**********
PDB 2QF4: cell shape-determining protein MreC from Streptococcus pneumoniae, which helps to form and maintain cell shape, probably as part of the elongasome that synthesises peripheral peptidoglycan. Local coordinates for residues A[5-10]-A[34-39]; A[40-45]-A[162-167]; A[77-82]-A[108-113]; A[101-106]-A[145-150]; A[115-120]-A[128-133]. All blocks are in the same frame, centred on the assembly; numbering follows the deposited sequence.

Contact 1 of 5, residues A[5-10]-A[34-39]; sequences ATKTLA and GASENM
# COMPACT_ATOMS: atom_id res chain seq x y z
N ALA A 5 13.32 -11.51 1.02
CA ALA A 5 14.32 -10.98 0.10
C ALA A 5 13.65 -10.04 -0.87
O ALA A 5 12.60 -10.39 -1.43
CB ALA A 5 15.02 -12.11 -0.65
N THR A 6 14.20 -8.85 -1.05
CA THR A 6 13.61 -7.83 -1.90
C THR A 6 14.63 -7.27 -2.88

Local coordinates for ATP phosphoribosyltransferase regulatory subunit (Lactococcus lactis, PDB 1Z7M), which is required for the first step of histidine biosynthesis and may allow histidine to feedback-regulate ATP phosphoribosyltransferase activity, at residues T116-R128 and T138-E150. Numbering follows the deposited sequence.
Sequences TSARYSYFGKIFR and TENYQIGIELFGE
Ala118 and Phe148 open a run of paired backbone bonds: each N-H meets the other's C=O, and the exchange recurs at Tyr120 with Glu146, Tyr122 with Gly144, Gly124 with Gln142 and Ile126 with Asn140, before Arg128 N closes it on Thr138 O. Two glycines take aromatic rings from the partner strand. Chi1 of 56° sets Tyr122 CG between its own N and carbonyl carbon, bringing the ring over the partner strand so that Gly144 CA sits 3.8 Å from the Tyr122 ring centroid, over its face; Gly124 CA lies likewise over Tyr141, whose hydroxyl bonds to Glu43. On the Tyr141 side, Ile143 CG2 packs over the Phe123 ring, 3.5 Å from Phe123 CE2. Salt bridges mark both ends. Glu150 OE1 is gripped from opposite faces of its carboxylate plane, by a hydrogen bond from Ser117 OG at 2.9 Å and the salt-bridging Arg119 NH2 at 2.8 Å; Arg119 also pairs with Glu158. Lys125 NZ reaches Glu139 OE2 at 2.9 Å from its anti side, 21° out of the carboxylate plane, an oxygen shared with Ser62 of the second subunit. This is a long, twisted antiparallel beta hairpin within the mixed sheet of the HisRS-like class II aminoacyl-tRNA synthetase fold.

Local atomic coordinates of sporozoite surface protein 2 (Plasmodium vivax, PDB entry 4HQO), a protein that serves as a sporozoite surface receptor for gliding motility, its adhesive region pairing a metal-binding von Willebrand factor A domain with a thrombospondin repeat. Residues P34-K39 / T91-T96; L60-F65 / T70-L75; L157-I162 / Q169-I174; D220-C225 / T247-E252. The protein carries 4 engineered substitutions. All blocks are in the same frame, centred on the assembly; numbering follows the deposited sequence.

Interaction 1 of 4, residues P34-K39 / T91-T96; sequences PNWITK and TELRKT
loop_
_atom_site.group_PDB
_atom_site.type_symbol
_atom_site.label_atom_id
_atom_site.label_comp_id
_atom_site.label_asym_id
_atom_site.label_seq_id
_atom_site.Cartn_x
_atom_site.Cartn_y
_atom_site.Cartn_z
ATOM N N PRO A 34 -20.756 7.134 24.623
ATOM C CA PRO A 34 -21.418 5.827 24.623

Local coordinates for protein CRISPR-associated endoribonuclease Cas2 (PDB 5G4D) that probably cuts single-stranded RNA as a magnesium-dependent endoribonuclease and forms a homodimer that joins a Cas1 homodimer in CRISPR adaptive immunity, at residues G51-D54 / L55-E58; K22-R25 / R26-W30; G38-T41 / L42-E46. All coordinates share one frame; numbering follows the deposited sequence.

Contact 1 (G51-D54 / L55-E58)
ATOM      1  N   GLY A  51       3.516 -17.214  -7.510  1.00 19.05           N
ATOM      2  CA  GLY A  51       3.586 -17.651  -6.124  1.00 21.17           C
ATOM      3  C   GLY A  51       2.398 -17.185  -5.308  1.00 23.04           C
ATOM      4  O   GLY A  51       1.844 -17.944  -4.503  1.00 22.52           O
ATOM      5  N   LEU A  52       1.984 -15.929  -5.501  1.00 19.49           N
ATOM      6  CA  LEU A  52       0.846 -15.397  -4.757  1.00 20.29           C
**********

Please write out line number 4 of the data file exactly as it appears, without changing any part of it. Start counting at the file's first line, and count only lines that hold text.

N ALA A 5 13.32 -11.51 1.02